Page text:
I found the following story that our enslaved ancestors passed down that might help us gain a deeper understanding of these Scriptures. I was intrigued by this story because as Gayraud Wilmore states, “It is now clear that black religion in North America had roots in Africa and the Caribbean as well as the Great Awakenings of the eighteenth and nineteenth centuries.”1 Thus, our African religious background might shed some light on these spiritual verses. This story serves in formal and informal ways to help us order and interpret the existence of disabled persons, extend hospitality to those with disabilities, and sustain the good of all God’s creations.

When our enslaved ancestors arrived in America they were not allowed to freely practice their own religion; they had to “disguise” or syncretize their gods with those of the slave owners. The enslaved Yoruba people of West Africa syncretized their creator God (Olodumare) with Jehovah (the Father of Christians) and their messenger spirits known as “orishas” with the various Christian saints or angels. In the United States, Mexico, and the Caribbean, seven of the many orishas were combined into a commonly seen image called “The Seven African Powers.” It is among these “Seven African Powers” that I found the story of Obatala. Obatala is known as “King of the White Cloth,” and within Catholicism is called Our Lady of Mercy, Mary of Ransom, and is also known as Saint Joseph, Saint Anne, and Saint James. In Brazil, he is often identified with Christ the Redeemer (Christo Redenter). There are several stories of Obatala and each is an attempt by our ancestors to explain the creation of disabled persons by God that requires us to be loving, respectful, and just to disabled people.

Obatala, the oldest of the orishas, was granted authority to create humans out of clay. The Lord of human creation on earth, Obatala through the power of the supreme god made human bodies, and God breathed life into them. So, Obatala climbed down the Golden Chain from Heaven and with his red clay or mud created the first human being. Obatala worked hard on creation and one day he decided that he needed to rest a bit. Before he could return to heaven and report to Olodumare, however, his rival Oduduwa (also called Oduwa, Oodua, Odudua, or Eleduwa), often described as his younger brother, usurped his position. A great feud ensued between the two and Oduduwa and his sons were able to rule without Obatala’s consent.

Obatala continued to create many men and women, but he became thirsty. So he started to drink palm wine and became drunk. He continued to create but was in a drunken state, and in that state he created crippled, deaf, blind, and albino creations. Once Obatala was sober, he was horrified at what he had done. So Obatala goes up the Gold Chain to Heaven, and goes before God, and Obatala says that he created new human beings, and asked if he could rule those people he created. Unfortunately, he could not undo what had been done and God punished him for getting drunk while working. God forbade him to drink palm wine while engaged in that most important work. Since that time, those born with deformities and albinos are considered to be children of Obatala and it is forbidden to make fun of them.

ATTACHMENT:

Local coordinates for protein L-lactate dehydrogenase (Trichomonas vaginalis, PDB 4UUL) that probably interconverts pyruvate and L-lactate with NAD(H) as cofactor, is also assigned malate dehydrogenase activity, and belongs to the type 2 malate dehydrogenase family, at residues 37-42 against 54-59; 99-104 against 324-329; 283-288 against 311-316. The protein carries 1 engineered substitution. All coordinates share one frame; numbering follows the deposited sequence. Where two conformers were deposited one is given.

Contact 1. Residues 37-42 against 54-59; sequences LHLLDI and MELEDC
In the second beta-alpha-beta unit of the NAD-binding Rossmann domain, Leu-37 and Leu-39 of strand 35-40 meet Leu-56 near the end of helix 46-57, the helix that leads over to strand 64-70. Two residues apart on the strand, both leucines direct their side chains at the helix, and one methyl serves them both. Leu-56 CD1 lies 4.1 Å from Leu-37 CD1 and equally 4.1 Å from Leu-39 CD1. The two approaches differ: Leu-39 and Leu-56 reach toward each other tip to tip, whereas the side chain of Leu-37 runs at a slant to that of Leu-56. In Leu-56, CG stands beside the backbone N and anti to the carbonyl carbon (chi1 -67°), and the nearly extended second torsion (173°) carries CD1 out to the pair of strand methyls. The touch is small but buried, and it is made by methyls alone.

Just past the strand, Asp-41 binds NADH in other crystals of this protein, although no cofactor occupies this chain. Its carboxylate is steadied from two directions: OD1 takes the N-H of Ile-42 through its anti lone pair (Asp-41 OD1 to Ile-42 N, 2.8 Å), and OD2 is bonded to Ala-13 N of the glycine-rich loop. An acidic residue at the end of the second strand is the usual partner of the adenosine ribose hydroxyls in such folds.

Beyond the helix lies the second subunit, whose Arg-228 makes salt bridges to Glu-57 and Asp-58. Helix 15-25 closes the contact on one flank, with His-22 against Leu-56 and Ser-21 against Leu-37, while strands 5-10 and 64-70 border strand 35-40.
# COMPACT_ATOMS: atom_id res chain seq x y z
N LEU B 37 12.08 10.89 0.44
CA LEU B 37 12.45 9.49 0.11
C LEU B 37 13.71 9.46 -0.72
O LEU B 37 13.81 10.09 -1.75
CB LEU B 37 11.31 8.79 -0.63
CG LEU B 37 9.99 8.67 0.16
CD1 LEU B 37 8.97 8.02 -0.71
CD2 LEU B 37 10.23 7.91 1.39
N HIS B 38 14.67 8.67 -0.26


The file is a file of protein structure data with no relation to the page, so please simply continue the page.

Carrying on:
This story helps us gain a deeper insight into Luke 14:12-13 because it helps us realize that like Obatala we must be responsible for disabled persons so that God’s responsibilities can be fulfilled.

Symbolically, this story tells us that disabled people are cared for and protected by God, which reinforces the Christian principle that we should love and honor all of God’s creations. This story also serves as a personal morality message and encourages us to learn that God wants us to help each other transcend the difficulties of life that are beyond our control.

I was glad to know that our ancestors wrestled with the hard questions of life. Quite importantly, this story reinforces our Christian responsibility to celebrate the lives of disabled persons in our culture and to honor their God-given abilities.

IV. Songs That Speak to the Moment

The three stanzas of “I Am That I Am” by Peter Tosh proudly speak to equal rights for disabled persons. The lyrics reinforces the Christian principle of “treating others as you want to be treated.”

I Am That I Am
I’m not in this world
to live up to your expectations
neither are you here to live up to mine, yeah

I don’t owe no one
No obligation
No I don’t mean none
So everything is fine, fine


I said I am that I am
I am I am I am

Don’t underestimate
My ability
Don’t definate my character
Don’t belittle
My authority
It is time you recognized my quality….2

“Move on Up” by Curtis Mayfield, who was confined to a wheelchair for part of his life, encourages disabled people in particular and everyone in general to keep fighting despite life’s challenges. It reinforces the notion of the indomitability of the human spirit.